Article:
A research team at the Stanford University School of Medicine claims that a simple blood test could soon replace sputum tests in detecting tuberculosis. Researchers explained that getting sputum from a patient is often a daunting task especially when it comes to children or patients that are almost fully recovered.
The team hopes that the recently developed blood test could help diagnose and prevent a disease that kills 1.5 million patients on a yearly basis. Stanford scientists said that their test can detect tuberculosis by looking for a genetic signature that can tell patients affected by active tuberculosis from those with a latent form of the disease or other condition.
Two years ago, the World Health Organization (WHO) underscored the need of a more effective diagnosis tool for active tuberculosis especially in the developing world.
About 9.6 million people learn that they have the disease worldwide every year, and about 1.5 million eventually lose the battle against the disease. Health experts tied the high mortality risk to the fact that tuberculosis remains an infectious disease that is hard to diagnose.
Dr. Purvesh Khatri, lead author of a research paper on the new diagnosis tool, noted that one-third of all people in the world have a form of tuberculosis. He explained that if 10 percent of these people eventually develop active tuberculosis, the number of patients would be huge: about 240 million.
Older diagnosis tools including the skin prick cannot differentiate between active and latent tuberculosis. They can not tell patients that have the disease from those that are no longer sick or have been vaccinated against it. Plus, older tests can misdiagnose tuberculosis in HIV/AIDS patients.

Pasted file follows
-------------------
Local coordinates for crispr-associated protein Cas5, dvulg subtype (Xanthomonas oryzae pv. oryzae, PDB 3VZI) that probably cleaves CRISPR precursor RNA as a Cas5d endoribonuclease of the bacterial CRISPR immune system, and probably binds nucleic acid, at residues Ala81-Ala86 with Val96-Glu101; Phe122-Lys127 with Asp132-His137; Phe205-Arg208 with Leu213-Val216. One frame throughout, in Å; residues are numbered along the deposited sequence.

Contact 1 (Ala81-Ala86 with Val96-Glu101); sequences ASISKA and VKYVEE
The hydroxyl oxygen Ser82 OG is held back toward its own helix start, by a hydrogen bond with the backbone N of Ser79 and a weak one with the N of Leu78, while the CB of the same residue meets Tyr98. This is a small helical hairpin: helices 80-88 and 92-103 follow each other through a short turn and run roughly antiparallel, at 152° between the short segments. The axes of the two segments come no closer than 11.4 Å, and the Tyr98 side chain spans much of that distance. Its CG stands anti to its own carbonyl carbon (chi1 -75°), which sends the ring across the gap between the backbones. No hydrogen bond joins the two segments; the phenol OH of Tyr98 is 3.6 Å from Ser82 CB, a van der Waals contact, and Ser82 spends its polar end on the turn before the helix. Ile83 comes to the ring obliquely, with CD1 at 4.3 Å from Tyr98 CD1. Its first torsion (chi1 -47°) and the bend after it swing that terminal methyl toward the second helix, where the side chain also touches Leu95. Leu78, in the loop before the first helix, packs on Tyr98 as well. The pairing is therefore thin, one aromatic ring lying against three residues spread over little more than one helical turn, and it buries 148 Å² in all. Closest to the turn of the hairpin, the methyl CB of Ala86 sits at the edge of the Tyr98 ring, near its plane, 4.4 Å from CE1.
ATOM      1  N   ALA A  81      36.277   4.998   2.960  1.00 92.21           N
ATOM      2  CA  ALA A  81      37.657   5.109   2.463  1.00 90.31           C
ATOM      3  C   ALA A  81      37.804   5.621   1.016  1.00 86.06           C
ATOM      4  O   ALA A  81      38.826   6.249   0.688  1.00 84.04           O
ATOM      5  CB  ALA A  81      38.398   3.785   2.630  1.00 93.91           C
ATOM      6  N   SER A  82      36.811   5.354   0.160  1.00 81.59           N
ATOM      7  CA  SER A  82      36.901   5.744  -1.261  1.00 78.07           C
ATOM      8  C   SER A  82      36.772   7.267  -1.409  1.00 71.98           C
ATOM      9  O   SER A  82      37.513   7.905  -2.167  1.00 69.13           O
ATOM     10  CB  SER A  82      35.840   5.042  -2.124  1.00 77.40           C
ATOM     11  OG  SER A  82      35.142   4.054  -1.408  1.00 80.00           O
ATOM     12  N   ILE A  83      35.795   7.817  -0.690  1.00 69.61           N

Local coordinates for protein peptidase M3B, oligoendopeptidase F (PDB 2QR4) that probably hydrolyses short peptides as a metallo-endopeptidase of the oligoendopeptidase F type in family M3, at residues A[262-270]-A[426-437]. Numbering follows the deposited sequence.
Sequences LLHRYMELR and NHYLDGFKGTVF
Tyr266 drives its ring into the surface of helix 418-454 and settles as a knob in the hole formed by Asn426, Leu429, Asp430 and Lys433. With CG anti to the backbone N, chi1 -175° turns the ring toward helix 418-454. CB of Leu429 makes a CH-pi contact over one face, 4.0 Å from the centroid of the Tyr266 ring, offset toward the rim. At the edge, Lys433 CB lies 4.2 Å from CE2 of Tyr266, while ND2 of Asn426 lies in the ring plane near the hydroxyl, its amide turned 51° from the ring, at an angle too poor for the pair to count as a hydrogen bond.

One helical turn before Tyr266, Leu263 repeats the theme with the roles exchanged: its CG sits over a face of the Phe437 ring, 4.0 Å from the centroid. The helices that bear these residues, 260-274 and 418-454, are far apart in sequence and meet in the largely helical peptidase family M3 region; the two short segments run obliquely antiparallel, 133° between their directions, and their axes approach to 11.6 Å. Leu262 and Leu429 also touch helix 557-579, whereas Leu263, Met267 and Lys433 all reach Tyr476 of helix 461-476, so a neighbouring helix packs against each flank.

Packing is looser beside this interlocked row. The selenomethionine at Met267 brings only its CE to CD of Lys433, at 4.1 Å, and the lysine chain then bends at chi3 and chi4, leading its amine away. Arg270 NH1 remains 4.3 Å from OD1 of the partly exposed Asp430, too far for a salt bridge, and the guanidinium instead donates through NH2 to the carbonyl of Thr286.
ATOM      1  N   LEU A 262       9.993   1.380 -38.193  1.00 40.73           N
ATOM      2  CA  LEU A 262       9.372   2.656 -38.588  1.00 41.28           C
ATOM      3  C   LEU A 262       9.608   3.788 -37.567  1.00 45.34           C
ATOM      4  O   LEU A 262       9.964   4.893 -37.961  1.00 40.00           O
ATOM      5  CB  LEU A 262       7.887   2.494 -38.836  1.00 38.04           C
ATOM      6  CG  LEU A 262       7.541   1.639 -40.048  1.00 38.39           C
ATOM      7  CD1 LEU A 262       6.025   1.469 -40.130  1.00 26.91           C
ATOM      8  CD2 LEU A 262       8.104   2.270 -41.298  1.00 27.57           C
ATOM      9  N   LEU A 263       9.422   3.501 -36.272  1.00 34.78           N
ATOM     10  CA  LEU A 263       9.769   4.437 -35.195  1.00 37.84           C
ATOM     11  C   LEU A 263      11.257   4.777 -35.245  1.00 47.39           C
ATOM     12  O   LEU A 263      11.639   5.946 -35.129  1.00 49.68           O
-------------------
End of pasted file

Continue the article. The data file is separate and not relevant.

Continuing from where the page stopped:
Doctors explained that the traditional way to find out whether a person has the disease is through a sputum test. Dr. Tim Sweeney acknowledged that it is hard to perform the test on demand. For instance, while a patient cannot produce enough sputum, a child cannot be persuaded to follow directions. Additionally, patients that are close to full recovery can no longer provide sputum.
The recently developed blood test on the other hand solves all these hurdles. Furthermore, it can also tell whether a HIV/AIDS patient has the disease or not. Plus it can tell active tuberculosis from its latent form. The test can be performed on both kids and grownups.
While the WHO has said that a tuberculosis test with 66 percent accuracy could prevent thousands of deaths every year, the recent blood test can detect the disease in 85 percent of children. Plus, it is 99 percent accurate when the test is negative.
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